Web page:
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 MODERN ASPECTS OF MIDAX USAGE 
NANA  GAPRINDASHVILI,
Ophthalmology MD
 
As everything new, overall computerization hasn’t only made life easy but also has posed a lot of problems for adults as well as for children too. In international medical literature we often encounter information about disorders caused by long time computer usage like: cervical radiculopathy, wrist and tarsal joint disorders, neural dysfunction but usually apart from other systems most damage is brought on vision system. Generally 70% of adult computer users and 25-30% of children have ophthalmologic problems (research done by Berckel’s Optometric school of university of California 2007). In the long list of vision problems, accommodation spasm, myopia and computer syndrome of the eye are leading.
 
Accommodation is property of eyes to see objects clearly at various distances. Its mechanism is in ciliary muscle’s contraction-relaxation ability by which the lense increase or decrease its convexity in accordance with the distance of the visible object. After long time working at distances (at the computer monitors, or while reading books) without breaks causes overstrain of accommodation and finally its spasm. For example if the visual acuity of a patient is normal in the morning after 6-8 hours of computer work myopia about -1 to -2 diopters can form. In addition to lowering short-sight patient also complains of difficulties in focusing at various distances, imaginary color changes of subjects, diplopia, increased photosensitivity, lowered eye-working abilities, headache, feeling of strain around brow areas, eye strain and fatigue (accommodation asthenopia).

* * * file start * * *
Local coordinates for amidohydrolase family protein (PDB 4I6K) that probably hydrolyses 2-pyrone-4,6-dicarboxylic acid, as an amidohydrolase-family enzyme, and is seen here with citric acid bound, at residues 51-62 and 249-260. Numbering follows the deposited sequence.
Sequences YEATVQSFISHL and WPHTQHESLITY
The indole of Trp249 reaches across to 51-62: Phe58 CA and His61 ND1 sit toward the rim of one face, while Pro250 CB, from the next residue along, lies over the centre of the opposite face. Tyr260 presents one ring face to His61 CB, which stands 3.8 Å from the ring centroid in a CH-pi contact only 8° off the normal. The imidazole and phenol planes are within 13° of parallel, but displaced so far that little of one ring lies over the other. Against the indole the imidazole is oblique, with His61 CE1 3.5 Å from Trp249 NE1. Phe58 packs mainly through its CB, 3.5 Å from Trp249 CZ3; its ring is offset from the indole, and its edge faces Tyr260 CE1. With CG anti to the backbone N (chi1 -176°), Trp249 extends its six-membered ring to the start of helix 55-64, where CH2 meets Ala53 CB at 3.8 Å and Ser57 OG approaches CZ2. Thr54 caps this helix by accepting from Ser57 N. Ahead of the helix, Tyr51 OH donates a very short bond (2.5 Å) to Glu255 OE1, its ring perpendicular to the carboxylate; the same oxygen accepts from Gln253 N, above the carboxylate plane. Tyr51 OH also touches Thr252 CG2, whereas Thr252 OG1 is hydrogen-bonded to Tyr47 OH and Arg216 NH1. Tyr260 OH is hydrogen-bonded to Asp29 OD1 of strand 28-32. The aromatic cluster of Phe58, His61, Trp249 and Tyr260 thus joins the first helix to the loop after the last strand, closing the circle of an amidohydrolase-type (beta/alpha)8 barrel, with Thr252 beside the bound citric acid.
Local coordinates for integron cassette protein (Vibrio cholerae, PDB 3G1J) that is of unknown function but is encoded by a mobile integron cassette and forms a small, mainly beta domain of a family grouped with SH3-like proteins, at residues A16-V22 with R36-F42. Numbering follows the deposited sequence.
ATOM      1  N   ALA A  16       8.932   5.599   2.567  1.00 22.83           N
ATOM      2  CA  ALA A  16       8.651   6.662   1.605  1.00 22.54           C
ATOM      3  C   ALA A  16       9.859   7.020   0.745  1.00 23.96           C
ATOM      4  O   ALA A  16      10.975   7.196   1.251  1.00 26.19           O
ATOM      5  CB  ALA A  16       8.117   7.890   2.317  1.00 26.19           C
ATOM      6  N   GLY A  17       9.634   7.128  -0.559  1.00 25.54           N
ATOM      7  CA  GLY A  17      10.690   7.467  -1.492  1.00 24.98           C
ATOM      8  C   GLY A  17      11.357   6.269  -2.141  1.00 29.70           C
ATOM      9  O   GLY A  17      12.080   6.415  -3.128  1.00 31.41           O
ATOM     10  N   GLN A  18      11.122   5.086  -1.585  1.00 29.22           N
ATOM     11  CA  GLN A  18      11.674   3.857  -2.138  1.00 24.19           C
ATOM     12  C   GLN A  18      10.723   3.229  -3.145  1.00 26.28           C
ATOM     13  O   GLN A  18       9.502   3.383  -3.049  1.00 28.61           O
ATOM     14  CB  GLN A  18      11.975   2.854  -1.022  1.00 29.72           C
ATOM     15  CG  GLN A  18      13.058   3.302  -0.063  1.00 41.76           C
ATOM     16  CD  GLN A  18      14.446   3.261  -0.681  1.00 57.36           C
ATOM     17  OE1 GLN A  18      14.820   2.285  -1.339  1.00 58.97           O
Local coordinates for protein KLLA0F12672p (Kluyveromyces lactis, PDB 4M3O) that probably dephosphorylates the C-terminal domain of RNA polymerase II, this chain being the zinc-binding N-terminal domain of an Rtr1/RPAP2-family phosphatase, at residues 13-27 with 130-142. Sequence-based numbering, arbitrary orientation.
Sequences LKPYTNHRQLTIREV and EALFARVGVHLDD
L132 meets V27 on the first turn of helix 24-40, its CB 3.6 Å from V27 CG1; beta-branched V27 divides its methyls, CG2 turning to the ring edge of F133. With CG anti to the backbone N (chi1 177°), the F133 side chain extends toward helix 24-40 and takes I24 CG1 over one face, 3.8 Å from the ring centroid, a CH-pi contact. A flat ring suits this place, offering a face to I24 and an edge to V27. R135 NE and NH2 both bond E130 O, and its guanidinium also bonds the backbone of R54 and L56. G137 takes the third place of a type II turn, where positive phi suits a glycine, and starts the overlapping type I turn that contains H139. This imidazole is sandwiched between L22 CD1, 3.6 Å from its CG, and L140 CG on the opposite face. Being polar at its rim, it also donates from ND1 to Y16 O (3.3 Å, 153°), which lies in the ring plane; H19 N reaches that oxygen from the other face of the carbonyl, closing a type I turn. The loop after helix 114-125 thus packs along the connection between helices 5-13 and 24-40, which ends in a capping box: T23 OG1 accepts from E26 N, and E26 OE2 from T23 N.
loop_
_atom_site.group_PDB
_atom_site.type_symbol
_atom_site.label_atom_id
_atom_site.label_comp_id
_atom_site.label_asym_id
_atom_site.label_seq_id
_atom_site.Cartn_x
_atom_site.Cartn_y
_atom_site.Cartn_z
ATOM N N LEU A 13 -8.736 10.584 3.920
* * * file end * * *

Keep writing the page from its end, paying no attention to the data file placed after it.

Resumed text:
Accommodation spasm can become the reason myopia. According to the latest data myopia has increased from 17% to 34% in children of 7-9 years since 1995. American association of optometry explains such worrisome dynamics by the following factors:
 
- Limiting knowledge about negative computer influence that causes that children spend most of their time with computers (at school, at home and with friends at leisure time) with little breaks, this becomes the reason of accommodation spasm and lately myopia.
- Children are very adaptable and accept vision problems as normal without complaining, so it is very important for parents to monitor visual acuity of their children after spending time with computers.
- Provided that mostly computer tables are suited for adults, it changes visual angle for children (that normally must be equal to 15O).This also negatively influence the eyes.
 
It’s important to mention that in addition to accommodation spasm: thin cornea, genetic predisposition to ciliary muscle weakness also contribute to myopia. But relieving accommodation spasm is easier than handling other problems. There are various exercises starting with changing focus from near to distant objects and finished by accommodation-training, physiotherapeutic methods (reflex-therapy) and so on. Most easily and effectively spasms can be relieved by using short-acting pharmaceutical agents. Drug of choice is MIDAX, which blocks M-cholinoceptors of iris spincter (pupils dilate for a short time) and of ciliary muscle causing accommodation paralysis.